Volume 4, Issue 6, December 2019, Page: 65-70
A Survey on Individual Differences of Open Access Journals
Lalpeki Ralte, Department of Psychology, CHRIST (Deemed to Be University), Bangalore, India
Received: Sep. 13, 2019;       Accepted: Oct. 8, 2019;       Published: Dec. 25, 2019
DOI: 10.11648/j.ijpbs.20190406.12      View  406      Downloads  72
Recently, a large public academic institution in the US ended its subscription to the most influential publisher of academic research. This institution was driven by the principle that scientific knowledge should not be locked up behind paywalls as the costs of publishing have grown over the years. The purpose of this study is to investigate the prospects of publishing and accessing scientific knowledge from Open Access Journals (OA) and to get a general understanding of what aspects to decide on when a research scholar intends to publish in a Scopus indexed Open Access journal. OA journals are freely available with no cost on the internet. They provide unrestricted access to scientific literature to spread recent updates in various disciplines of science and technology. Method: In this study, the researcher has conducted a non-random survey in alphabetical order, 30 Open Access Scopus indexed Psychology journals for the purpose of understanding and comparing their policies and article processing charges. Result: Based on the survey, research scholars can make decisions based on which journals would be viable for publishing their articles looking at these policies. While some of the journals do not have article processing fees some of the journals charge article processing fees.
Open Access, Scopus, Article Processing Charge, Publishing Policy
To cite this article
Lalpeki Ralte, A Survey on Individual Differences of Open Access Journals, International Journal of Psychological and Brain Sciences. Vol. 4, No. 6, 2019, pp. 65-70. doi: 10.11648/j.ijpbs.20190406.12
Copyright © 2019 Authors retain the copyright of this article.
This article is an open access article distributed under the Creative Commons Attribution License (http://creativecommons.org/licenses/by/4.0/) which permits unrestricted use, distribution, and reproduction in any medium, provided the original work is properly cited.
Albert, K. M. (2006). Open access: implications for scholarly publishing and medical libraries. Journal of the Medical Library Association, 94 (3), 253.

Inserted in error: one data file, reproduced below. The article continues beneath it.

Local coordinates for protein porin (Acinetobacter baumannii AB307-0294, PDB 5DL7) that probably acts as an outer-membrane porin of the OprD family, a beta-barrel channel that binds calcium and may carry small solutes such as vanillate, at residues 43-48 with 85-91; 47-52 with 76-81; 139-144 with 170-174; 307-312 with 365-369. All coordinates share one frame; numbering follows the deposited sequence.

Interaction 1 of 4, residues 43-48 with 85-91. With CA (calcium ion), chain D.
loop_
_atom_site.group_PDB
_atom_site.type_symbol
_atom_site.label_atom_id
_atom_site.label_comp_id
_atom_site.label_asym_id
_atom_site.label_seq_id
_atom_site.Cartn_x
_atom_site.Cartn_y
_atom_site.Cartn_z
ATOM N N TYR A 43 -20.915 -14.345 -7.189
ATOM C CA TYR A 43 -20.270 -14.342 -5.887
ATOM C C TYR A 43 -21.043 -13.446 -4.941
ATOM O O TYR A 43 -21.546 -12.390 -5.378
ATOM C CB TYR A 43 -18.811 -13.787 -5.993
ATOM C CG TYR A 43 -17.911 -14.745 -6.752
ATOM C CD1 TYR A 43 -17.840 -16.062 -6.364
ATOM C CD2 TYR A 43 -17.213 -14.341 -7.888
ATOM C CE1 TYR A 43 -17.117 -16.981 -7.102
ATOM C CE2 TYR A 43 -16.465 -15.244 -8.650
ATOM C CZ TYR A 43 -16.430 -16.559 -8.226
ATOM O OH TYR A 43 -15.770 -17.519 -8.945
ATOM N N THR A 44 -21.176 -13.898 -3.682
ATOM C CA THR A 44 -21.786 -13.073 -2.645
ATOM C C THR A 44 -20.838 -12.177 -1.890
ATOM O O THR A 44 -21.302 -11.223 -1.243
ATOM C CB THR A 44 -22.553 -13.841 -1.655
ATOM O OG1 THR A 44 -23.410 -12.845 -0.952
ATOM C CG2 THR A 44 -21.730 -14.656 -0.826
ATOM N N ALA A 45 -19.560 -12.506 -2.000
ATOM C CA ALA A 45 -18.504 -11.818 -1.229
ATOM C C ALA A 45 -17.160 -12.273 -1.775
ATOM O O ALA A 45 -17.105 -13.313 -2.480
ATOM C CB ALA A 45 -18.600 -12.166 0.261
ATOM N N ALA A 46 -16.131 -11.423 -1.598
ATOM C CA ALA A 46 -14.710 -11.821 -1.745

Björk, B. C. (2011). A study of innovative features in scholarly open access journals. Journal of Medical Internet Research, 13 (4), e115.
Figshare. (2019). Author Insights 2014. [online] Available at: https://figshare.com/articles/MSS_Author_Insights_2014/1204999 [Accessed 12 Sep. 2019].
Chi Chang, C. (2006). Business models for open access journals publishing. Online Information Review, 30 (6), 699-713. https://doi.org/10.1108/14684520610716171
Conte, S. (2019). Making the Choice: Open Access vs. Traditional Journals|AJE. [online] Aje.com. Available at: https://www.aje.com/arc/making-the-choice-open-access-vs-traditional- journals/[Accessed 12 Sep. 2019].
McCabe, M., & Snyder, C. M. (2004). The economics of open-access journals.
McCabe, M. J., & Snyder, C. M. (2014). Identifying the effect of open access on citations using a panel of science journals. Economic Inquiry, 52 (4), 1284-1300. https://doi.org/10.1111/ecin.12064
Mizera, K. (2019). Open Access increases citation? A brief overview of two reports|Open Science. [online] Open Science. Available at: https://openscience.com/open-access-increases-citation-a-brief-overview-of-two-reports/[Accessed 12 Sep. 2019].
Nazim, M., & Devi, M. (2008). Open access journals and institutional repositories: practical need and present trends in India. Annals of library and information studies, 55 (1), 201-208.
Kozak, M., & Hartley, J. (2013). Publication fees for open access journals: Different disciplines-different methods. Journal of the American Society for Information Science and Technology, 64 (12), 2591-2594. https://doi.org/10.1002/asi.22972
Prosser, D. C. (2003). From here to there: a proposed mechanism for transforming journals from closed to open access. Learned publishing, 16 (3), 163-166.
Solomon, D. J., & Björk, B. C. (2012). A study of open access journals using article processing charges. Journal of the American Society for Information Science and Technology, 63 (8), 1485-1495. https://doi.org/10.1002/asi.22673
Walters, W. H., & Linvill, A. C. (2011). Characteristics of open access journals in six subject areas. College & Research Libraries, 72 (4), 372-392. https://doi.org/10.5860/crl-132
Wulf, K. (2019). A Brief History of History Responding to Open Access. [online] The Scholarly Kitchen. Available at: https://scholarlykitchen.sspnet.org/2019/02/13/a-brief-history-of-history-responding-to-open-access/[Accessed 12 Sep. 2019].
Browse journals by subject